Medusa came into a conversation at Wild Soul River. Walking out of the snow at dusk, I found a group of friends and neighbors talking about stories. I hung my wet coat on a chair, rubbed the ears of an almost-grown puppy and listened to them mulling over symbols and images and different kinds of power, and the ways stories move through time.
Storytelling helps me in these short days. Winter has its own rhythms and pleasures, and its pressures too — falling snow is soothing, and the transformed woods are magic — and shoveling the driveway can warm me until I have to strip off my hat and gloves.
But after a week of raw, mostly-indoor days, it warms me to come in for ginger tea and find a legend. People ask where she comes from and what she thinks. Their friendly curiosity feels as welcome as a fire in the fireplace. And she’s a legend with depths I’d never swum to before.
Medusa is the daughter of two gods of the sea, Ceto and Phorcys. They sound like deep-water gods, powerful beings, the kind who can touch the edges of human life. Her name means whale, and his means seal.
When we meet their daughter now, we hear about her as the woman as with snakes coiling around her head and a gaze that turns her attackers to stone. In later stories, she becomes a monster. But in earlier ones, she seems part human and part divine and part merfolk, a woman with skin like golden scales.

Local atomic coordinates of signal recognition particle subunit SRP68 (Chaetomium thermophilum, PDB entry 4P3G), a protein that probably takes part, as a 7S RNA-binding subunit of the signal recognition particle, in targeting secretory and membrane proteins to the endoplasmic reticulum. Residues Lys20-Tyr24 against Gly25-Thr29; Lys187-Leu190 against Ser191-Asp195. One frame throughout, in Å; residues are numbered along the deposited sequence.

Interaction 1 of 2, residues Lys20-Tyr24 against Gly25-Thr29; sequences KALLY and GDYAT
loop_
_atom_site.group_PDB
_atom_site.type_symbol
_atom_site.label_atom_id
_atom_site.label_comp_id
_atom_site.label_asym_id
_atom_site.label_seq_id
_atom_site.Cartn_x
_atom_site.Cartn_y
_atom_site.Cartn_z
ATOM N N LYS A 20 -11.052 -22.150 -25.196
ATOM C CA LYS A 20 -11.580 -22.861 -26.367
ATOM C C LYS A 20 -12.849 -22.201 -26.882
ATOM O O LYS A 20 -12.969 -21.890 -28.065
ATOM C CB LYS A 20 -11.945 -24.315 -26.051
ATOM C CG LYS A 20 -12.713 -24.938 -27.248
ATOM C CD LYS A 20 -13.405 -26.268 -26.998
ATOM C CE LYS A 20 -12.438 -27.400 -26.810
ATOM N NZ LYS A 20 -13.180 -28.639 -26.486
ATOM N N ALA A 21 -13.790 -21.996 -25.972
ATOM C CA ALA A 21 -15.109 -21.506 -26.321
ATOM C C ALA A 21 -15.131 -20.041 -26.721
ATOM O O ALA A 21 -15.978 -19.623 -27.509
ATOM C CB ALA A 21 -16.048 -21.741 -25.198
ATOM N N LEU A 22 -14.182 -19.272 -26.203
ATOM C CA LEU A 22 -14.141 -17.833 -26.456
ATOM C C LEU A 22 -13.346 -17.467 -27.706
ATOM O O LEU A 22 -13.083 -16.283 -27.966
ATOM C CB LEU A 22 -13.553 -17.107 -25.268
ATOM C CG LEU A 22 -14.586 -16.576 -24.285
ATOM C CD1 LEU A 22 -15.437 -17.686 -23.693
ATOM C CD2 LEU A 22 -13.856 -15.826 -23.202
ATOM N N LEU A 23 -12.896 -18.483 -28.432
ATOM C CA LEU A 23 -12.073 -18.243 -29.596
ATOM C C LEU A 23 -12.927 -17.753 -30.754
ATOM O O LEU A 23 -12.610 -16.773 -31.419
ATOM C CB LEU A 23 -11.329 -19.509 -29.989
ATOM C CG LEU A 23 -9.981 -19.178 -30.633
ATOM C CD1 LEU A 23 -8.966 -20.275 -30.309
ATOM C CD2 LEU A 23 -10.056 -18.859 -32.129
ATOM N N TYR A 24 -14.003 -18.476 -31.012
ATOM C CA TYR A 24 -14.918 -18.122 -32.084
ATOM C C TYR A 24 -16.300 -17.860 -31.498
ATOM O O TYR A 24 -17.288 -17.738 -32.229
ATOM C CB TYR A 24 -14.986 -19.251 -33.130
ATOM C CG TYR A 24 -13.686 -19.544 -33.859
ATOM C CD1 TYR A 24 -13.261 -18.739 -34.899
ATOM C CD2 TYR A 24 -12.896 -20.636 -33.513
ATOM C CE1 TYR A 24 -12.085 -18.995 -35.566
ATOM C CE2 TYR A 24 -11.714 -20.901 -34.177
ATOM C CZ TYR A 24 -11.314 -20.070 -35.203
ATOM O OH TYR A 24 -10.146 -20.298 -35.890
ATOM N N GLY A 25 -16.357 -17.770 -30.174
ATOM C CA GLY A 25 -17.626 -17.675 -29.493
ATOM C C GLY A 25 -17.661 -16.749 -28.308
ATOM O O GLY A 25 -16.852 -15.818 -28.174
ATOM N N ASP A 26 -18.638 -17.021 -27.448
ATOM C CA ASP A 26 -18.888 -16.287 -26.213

Think of that light, like the sun on the waves. Edith Hamilton gives that image, and I haven’t found the source for it … but I can imagine those hues. I met a corn snake a week ago. He curled around my arm and moved with surprising speed over my shoulder. He was yellow-gold flecked with fire-red and amber, and sleek and lithe and beautiful.
So when I imagine Medusa now, I see a woman who can swim in the winter sea and catch the sunset in her living hair.
Medusa has two sisters, and they are both immortal, while she is mortal. Around 700 B.C., the Greek poet Hesiod says they live “beyond glorious Ocean in the frontier land towards Night where are the clear-voiced Hesperides.”
In earlier stories, they are powerful, and they can be beautiful. Their names seem to have evolved over time, the way tellings of Medusa have changed, so that beings who were powerful, like storms, became frightful. They are the Gorgons, and in Greek, Gorgones means a fierce gaze — or a vigorous, lively one.
In some stories, she has three more sisters, the Graeae — wise women, living sea-foam women with silver hair and shared vision.
How would she feel, being the mortal sister among immortals? Was she in between somehow — between sea and land, human and spirit, woman and dragon? Before Hesiod and Ovid, did she have other lives and powers in other stories? Her name seems to hold other readings. Medusa means guardian.
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